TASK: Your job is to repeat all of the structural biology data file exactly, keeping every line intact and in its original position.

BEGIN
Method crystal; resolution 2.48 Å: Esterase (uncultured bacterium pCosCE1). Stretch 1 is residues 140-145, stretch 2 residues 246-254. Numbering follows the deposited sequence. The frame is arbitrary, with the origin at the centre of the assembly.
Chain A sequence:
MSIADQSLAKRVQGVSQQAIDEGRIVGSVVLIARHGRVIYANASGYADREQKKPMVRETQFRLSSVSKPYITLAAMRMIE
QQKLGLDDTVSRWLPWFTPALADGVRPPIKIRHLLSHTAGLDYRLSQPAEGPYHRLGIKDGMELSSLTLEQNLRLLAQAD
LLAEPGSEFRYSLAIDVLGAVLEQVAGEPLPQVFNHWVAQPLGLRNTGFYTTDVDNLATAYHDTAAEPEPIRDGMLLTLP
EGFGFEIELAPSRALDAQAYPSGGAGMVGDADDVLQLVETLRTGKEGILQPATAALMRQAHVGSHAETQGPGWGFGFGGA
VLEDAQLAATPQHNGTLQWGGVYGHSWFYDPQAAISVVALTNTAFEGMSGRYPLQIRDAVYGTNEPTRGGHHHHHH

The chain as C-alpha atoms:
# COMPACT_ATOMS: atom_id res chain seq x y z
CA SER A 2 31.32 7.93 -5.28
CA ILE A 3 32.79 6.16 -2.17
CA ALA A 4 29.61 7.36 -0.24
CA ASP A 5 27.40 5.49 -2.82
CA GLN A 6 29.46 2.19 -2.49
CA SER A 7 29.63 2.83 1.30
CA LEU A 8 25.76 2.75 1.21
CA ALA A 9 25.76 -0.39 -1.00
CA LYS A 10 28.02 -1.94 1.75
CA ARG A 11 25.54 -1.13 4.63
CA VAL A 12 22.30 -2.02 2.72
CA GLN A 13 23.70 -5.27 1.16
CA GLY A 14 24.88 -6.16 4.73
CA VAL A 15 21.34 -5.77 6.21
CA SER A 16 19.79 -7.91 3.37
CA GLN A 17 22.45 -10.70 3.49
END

Method crystal; resolution 2.48 Å: Esterase (uncultured bacterium pCosCE1). Stretch 1 is residues 140-145, stretch 2 residues 246-254. Numbering follows the deposited sequence. The frame is arbitrary, with the origin at the centre of the assembly.
Chain A sequence:
MSIADQSLAKRVQGVSQQAIDEGRIVGSVVLIARHGRVIYANASGYADREQKKPMVRETQFRLSSVSKPYITLAAMRMIE
QQKLGLDDTVSRWLPWFTPALADGVRPPIKIRHLLSHTAGLDYRLSQPAEGPYHRLGIKDGMELSSLTLEQNLRLLAQAD
LLAEPGSEFRYSLAIDVLGAVLEQVAGEPLPQVFNHWVAQPLGLRNTGFYTTDVDNLATAYHDTAAEPEPIRDGMLLTLP
EGFGFEIELAPSRALDAQAYPSGGAGMVGDADDVLQLVETLRTGKEGILQPATAALMRQAHVGSHAETQGPGWGFGFGGA
VLEDAQLAATPQHNGTLQWGGVYGHSWFYDPQAAISVVALTNTAFEGMSGRYPLQIRDAVYGTNEPTRGGHHHHHH

The chain as C-alpha atoms:
# COMPACT_ATOMS: atom_id res chain seq x y z
CA SER A 2 31.32 7.93 -5.28
CA ILE A 3 32.79 6.16 -2.17
CA ALA A 4 29.61 7.36 -0.24
CA ASP A 5 27.40 5.49 -2.82
CA GLN A 6 29.46 2.19 -2.49
CA SER A 7 29.63 2.83 1.30
CA LEU A 8 25.76 2.75 1.21
CA ALA A 9 25.76 -0.39 -1.00
CA LYS A 10 28.02 -1.94 1.75
CA ARG A 11 25.54 -1.13 4.63
CA VAL A 12 22.30 -2.02 2.72
CA GLN A 13 23.70 -5.27 1.16
CA GLY A 14 24.88 -6.16 4.73
CA VAL A 15 21.34 -5.77 6.21
CA SER A 16 19.79 -7.91 3.37
CA GLN A 17 22.45 -10.70 3.49